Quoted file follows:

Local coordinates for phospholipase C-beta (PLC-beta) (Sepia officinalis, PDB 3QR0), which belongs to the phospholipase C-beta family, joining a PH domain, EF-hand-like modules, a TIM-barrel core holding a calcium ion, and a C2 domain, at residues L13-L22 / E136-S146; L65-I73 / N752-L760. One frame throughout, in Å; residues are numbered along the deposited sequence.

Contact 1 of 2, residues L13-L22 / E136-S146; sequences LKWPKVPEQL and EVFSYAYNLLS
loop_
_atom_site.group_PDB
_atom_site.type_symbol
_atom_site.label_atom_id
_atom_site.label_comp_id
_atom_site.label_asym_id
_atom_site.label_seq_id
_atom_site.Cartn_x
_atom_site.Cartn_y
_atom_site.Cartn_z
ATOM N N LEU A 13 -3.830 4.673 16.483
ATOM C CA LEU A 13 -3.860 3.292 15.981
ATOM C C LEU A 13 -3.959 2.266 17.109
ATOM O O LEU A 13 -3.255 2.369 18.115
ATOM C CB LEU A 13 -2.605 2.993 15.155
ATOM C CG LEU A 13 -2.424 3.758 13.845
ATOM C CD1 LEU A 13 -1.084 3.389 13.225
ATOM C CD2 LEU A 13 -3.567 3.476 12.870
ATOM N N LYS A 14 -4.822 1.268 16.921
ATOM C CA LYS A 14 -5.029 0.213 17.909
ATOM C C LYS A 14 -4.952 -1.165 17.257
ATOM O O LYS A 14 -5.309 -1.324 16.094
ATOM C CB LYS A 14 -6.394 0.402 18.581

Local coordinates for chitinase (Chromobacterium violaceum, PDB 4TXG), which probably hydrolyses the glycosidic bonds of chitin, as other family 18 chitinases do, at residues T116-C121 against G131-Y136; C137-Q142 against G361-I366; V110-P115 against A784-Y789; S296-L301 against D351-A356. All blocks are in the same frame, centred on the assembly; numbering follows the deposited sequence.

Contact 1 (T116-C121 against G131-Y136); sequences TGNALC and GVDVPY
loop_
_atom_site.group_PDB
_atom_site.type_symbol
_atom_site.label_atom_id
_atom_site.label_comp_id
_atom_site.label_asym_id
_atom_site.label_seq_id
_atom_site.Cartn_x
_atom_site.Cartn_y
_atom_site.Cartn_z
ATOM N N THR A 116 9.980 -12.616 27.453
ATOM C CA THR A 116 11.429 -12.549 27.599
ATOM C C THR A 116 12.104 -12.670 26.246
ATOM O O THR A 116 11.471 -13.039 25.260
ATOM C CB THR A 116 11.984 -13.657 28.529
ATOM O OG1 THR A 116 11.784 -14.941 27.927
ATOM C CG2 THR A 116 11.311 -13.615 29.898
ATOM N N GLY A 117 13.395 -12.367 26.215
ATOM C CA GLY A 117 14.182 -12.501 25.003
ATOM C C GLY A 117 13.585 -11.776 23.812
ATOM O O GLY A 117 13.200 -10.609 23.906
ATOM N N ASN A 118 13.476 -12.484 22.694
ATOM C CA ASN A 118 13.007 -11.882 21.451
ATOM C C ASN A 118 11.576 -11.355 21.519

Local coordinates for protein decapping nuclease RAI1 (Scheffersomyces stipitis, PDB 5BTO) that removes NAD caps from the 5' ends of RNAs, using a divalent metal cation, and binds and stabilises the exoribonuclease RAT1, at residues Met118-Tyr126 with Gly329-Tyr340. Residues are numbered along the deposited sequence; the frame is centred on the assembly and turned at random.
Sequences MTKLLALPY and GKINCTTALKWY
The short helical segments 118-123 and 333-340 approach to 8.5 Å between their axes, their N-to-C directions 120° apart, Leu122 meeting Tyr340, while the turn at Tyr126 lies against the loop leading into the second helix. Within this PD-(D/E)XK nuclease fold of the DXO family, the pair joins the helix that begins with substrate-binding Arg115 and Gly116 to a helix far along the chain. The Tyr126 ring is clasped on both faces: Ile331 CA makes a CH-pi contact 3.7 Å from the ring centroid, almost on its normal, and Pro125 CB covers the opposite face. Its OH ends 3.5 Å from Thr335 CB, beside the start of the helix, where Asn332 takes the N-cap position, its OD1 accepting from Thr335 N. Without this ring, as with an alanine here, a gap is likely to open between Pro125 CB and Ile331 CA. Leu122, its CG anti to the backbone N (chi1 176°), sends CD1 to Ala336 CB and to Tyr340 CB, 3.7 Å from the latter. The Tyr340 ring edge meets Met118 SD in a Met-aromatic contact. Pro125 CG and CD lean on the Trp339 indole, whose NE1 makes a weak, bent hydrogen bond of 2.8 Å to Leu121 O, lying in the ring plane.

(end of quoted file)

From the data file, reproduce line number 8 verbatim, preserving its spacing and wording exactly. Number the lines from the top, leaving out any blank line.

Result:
_atom_site.label_asym_id